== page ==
PM urges clerics and judiciary to clean up act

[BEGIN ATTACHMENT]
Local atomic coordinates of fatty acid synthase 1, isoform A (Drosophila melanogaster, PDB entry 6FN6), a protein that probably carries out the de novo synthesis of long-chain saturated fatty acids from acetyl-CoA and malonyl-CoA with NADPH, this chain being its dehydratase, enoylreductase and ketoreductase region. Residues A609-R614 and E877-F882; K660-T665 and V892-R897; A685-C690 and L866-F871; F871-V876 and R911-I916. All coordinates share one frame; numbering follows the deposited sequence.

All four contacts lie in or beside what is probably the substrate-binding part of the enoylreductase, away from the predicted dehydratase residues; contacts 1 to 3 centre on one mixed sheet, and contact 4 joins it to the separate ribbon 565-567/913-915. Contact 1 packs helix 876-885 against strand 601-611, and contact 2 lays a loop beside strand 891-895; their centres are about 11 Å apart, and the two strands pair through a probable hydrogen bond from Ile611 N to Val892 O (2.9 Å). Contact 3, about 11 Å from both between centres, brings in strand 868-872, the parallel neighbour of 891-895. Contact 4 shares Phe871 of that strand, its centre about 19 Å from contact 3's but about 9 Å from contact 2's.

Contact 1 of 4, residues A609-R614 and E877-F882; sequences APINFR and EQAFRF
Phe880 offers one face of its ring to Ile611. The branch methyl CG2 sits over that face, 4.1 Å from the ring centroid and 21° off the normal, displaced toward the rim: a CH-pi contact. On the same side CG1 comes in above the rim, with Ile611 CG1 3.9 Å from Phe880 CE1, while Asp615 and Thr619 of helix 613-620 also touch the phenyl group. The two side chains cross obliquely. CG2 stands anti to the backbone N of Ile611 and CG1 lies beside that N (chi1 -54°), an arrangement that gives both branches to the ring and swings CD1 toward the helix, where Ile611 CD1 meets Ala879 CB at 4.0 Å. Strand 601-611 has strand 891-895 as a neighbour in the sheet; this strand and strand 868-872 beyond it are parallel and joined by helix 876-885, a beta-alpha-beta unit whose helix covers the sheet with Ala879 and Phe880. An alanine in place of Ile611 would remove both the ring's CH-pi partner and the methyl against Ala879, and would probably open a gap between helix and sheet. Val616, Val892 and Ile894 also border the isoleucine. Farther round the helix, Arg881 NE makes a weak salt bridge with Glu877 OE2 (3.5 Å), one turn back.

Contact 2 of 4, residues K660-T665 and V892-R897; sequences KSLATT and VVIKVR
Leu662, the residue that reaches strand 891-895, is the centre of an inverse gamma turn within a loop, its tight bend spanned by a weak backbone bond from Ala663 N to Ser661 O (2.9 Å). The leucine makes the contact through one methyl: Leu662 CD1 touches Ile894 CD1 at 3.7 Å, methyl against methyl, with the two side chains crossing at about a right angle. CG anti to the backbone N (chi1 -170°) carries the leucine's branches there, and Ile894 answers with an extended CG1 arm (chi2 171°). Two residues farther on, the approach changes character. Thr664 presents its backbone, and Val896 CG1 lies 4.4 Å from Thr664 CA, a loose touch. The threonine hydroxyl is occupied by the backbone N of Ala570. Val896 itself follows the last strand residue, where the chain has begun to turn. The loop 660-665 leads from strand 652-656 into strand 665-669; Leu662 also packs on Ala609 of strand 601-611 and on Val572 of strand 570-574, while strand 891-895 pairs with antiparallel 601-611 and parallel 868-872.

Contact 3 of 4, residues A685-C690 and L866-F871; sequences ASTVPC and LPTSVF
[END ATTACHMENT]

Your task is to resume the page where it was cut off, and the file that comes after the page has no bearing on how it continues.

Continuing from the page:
The government will support the purge of corrupt officials in the Church and the judiciary without intervening directly and causing divisions between Church and State, the prime minister said yesterday as a seventh judge is set to face disciplinary measures and the head of the Church of Greece denied links to a known drug dealer. Costas Karamanlis said the Church had to engage in bold decisions to rid itself of corruption and should not make any compromises. «In the last few days, allegations and revelations have come to light which cast a shadow on the top institutions in our democracy and society. Deep-rooted phenomena of corruption have been revealed,» said the premier. Alternate government spokesman Evangelos Antonaros said that the Karamanlis administration was not examining the possibility of a separation between the Church and State or of a constitutional revision. However, PASOK leader George Papandreou indicated that he felt the need for such a separation, as did leader of Left Coalition Synaspismos Alekos Alavanos. The Holy Synod, the ruling body of the Church of Greece, convened again yesterday and banned clerics from appearing in public discussions. The panel also decided to investigate allegations of drug-dealing against Theoklitos, Bishop of Thessaliotis, further. The Synod accepted written explanations submitted by Theoklitos on the eve of yesterday’s hearing and questioned the reliability of the accusations made by a former Bishop of Thessaliotis, Constantinos, who was eventually suspended. However, Theoklitos himself asked for the case to be looked into in more detail. Panteleimon, Bishop of Xanthi, has been put in charge of the probe. Archbishop Christodoulos, meanwhile, issued a statement denying press reports that he had sent a man called Apostolos Vavilis as a special envoy to oversee the election for archbishop of Jerusalem in 2001. Vavilis is a convicted drug dealer and police informant who is currently being hunted by Interpol and is thought to have traveled to Jerusalem on a forged passport, going by the name of Apostolos Fokas. A Piraeus court yesterday remanded Archimandrite Iakovos Yiossakis, the priest alleged to have been a middleman in a trial-fixing ring, in custody. Yiossakis is facing charges of stealing some 100 Byzantine icons from a monastery on the island of Kythera during the 1990s. Nikos Athanassopoulos, a deputy appeals prosecutor who appeared before the Supreme Court on corruption charges yesterday, argued that he was simply a victim of his acquaintance with Yiossakis. Athanassopoulos is due to attend a further session of the disciplinary hearing today, and faces possible dismissal. Meanwhile, the head of the Supreme Court, Giorgos Kapos, has asked for a seventh judge to face questioning. Evangelos Kalousis, a court of first instance judge in Hania, is accused of placing misleading advertisements in newspapers to attract foreign women and then inveigling them into prostitution on promises of favors, which never materialized.